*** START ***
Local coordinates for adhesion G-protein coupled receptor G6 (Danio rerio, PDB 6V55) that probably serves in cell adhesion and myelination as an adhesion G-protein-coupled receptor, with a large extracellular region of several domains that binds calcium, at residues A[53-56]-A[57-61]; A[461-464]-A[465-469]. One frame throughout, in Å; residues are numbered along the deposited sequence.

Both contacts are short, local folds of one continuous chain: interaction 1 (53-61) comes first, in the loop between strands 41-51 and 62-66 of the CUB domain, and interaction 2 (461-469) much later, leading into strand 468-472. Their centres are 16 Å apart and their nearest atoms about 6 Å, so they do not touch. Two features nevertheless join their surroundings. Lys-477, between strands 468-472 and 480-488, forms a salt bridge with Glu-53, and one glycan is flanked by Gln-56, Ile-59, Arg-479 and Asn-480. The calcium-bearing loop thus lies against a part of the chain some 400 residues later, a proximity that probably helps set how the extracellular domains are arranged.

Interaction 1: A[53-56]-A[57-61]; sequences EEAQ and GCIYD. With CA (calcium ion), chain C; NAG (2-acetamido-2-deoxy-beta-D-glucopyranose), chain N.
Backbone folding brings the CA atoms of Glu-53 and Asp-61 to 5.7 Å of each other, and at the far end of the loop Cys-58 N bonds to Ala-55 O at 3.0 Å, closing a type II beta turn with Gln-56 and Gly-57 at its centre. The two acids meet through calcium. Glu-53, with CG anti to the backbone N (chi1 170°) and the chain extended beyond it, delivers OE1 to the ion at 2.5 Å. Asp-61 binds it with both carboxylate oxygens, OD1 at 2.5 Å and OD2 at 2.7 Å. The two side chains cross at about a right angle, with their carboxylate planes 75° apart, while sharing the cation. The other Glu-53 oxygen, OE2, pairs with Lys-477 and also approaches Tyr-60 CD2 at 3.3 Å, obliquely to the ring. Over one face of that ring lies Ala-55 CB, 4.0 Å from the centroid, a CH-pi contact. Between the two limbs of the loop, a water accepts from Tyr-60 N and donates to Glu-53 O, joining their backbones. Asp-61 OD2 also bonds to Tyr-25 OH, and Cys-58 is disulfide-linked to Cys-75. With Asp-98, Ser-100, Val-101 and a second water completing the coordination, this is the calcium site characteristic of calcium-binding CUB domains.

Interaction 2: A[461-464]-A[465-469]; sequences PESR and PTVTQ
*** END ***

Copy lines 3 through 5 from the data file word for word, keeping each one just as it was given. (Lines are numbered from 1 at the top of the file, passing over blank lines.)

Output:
Interaction 1: A[53-56]-A[57-61]; sequences EEAQ and GCIYD. With CA (calcium ion), chain C; NAG (2-acetamido-2-deoxy-beta-D-glucopyranose), chain N.
Backbone folding brings the CA atoms of Glu-53 and Asp-61 to 5.7 Å of each other, and at the far end of the loop Cys-58 N bonds to Ala-55 O at 3.0 Å, closing a type II beta turn with Gln-56 and Gly-57 at its centre. The two acids meet through calcium. Glu-53, with CG anti to the backbone N (chi1 170°) and the chain extended beyond it, delivers OE1 to the ion at 2.5 Å. Asp-61 binds it with both carboxylate oxygens, OD1 at 2.5 Å and OD2 at 2.7 Å. The two side chains cross at about a right angle, with their carboxylate planes 75° apart, while sharing the cation. The other Glu-53 oxygen, OE2, pairs with Lys-477 and also approaches Tyr-60 CD2 at 3.3 Å, obliquely to the ring. Over one face of that ring lies Ala-55 CB, 4.0 Å from the centroid, a CH-pi contact. Between the two limbs of the loop, a water accepts from Tyr-60 N and donates to Glu-53 O, joining their backbones. Asp-61 OD2 also bonds to Tyr-25 OH, and Cys-58 is disulfide-linked to Cys-75. With Asp-98, Ser-100, Val-101 and a second water completing the coordination, this is the calcium site characteristic of calcium-binding CUB domains.

Interaction 2: A[461-464]-A[465-469]; sequences PESR and PTVTQ